The two biggest competitors in the space, as of this writing, are Dolby Vision and HDR10. One difference between the two that isn't immediately obvious is that Dolby Vision actually supports a higher number of colors. That's because is it a 12-bit technology, as compared to HDR10's 10-bit color depth. What that means is that the dynamic range on offer via Dolby Vision, giving no thought to how much more natural colors can appear when displays begin to support 12-bit depth, much better. In fact, it should make Doby Vision the clear winner between the two, except that there currently aren't any consumer-ready displays that support 12-bit color – making the additional depth almost pointless for now. Bearing that in mind, HDR10 also has static metadata, limiting the dynamic range from frame to frame in any video content. Dolby Vision, meanwhile, allows content creators to shift dynamic focus from frame to frame. That feature comes at a cost. HDR10 is an open format, while Dolby enforces a greater level of control over its platform and charging manufacturers of hardware to ensure compatibility. While content creators definitely have more control to make media display exactly as intended, that fee has generally made HDR10 the more popular format for a long time and one that is supported by every HDR display. There has been a shift in that position with mobile manufacturers, in particular, looking to provide consumers in the highly competitive space with the best experience possible. It also marked a significant shift from hardware decoding solutions to software-based decoding for Dolby Vision, making it a much more appealing prospect for other electronics because of its advantages. With that change, Dolby Vision has taken off and become more of a defacto standard for HDR content.
It should be said for clarification that HDR is still a technological breakthrough very much in its infancy. SDR has been the predominant format for decades. That fact shows through nowhere better than via hybrid log gamma (HLG) HDR. First introduced as a concept back in 2015, HLG is a standard for the traditional broadcasting of content that is technically HDR content, but which is quite a bit diminished from what modern HDR really shows to be possible. Because it is intended for use in circumstances where transmission rates are relatively low, as compared to data sent over a high-speed data or Wi-Fi connection, or an HDMI cable, it is a hybrid format that can be read by SDR or HDR hardware and has a much lower dynamic range than the aforementioned technologies. It isn't really a direct competitor in the HDR market, but that it could certainly be viewed as a kind of transitional format because of its hybrid nature and backward compatibility.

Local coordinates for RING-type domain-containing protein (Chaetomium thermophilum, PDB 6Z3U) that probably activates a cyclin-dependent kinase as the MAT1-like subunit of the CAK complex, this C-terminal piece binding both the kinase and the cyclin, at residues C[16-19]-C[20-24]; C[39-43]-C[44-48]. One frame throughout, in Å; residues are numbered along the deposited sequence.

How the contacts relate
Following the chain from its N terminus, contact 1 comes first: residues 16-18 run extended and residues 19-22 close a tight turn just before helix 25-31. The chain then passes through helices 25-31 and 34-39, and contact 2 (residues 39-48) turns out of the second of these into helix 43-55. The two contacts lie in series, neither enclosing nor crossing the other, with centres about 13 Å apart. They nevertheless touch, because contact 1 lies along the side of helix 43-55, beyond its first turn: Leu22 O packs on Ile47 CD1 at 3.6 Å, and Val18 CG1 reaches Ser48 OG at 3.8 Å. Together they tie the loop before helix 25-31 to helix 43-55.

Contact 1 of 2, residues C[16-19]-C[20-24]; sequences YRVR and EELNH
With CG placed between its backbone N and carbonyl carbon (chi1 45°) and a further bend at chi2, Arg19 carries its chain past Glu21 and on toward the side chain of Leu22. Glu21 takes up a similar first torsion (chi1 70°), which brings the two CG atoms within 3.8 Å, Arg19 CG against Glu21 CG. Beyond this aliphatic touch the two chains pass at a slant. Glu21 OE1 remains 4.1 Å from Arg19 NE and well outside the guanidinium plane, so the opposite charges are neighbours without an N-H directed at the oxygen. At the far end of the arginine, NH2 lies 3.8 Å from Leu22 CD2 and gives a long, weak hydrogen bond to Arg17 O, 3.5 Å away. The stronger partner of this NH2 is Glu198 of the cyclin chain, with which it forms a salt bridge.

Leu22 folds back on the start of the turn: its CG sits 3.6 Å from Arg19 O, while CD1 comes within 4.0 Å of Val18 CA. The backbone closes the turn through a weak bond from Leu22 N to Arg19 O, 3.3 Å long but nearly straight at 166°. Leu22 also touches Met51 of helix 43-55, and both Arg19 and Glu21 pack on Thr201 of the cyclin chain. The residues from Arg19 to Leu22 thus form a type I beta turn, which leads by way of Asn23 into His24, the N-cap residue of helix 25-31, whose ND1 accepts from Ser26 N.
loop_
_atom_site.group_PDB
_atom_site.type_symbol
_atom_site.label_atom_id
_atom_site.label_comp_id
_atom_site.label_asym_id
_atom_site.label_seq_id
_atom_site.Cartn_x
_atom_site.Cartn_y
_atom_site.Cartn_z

With all of that said, there could be another change to which HDR format manufacturers are most fond of in the near future because of HDR10+. The relatively new format was developed by Amazon and Samsung, as a more direct competitor to Dolby Vision. It essentially takes a page from Dolby's book in that it allows for dynamic metadata, but has also been kept open-source by the two companies involved. That gives it something of a potential edge over Dolby Vision, of course, since it won't require the added fees but could also present a similar problem to HDR10 in that manufacturers and content creators won't necessarily incorporate it to perfection. Having said that, it could also level the playing field quite a bit. Moreover, there has been some speculation that current HDR-capable televisions may, at some point, be able to support content encoded to HDR10+ format through software updates. Unfortunately, HDR10+ was only just introduced earlier this year and there are nowhere near as many backers for it, as of this writing. So whether or not it can really overtake its competitors or not probably won't be obvious for a while longer. However, if HDR10+ support is adaptable enough to be easily added by software, that could create a sense of universality to HDR, as a whole. By proxy, the differences outlined here would become mostly meaningless from a media consumption perspective.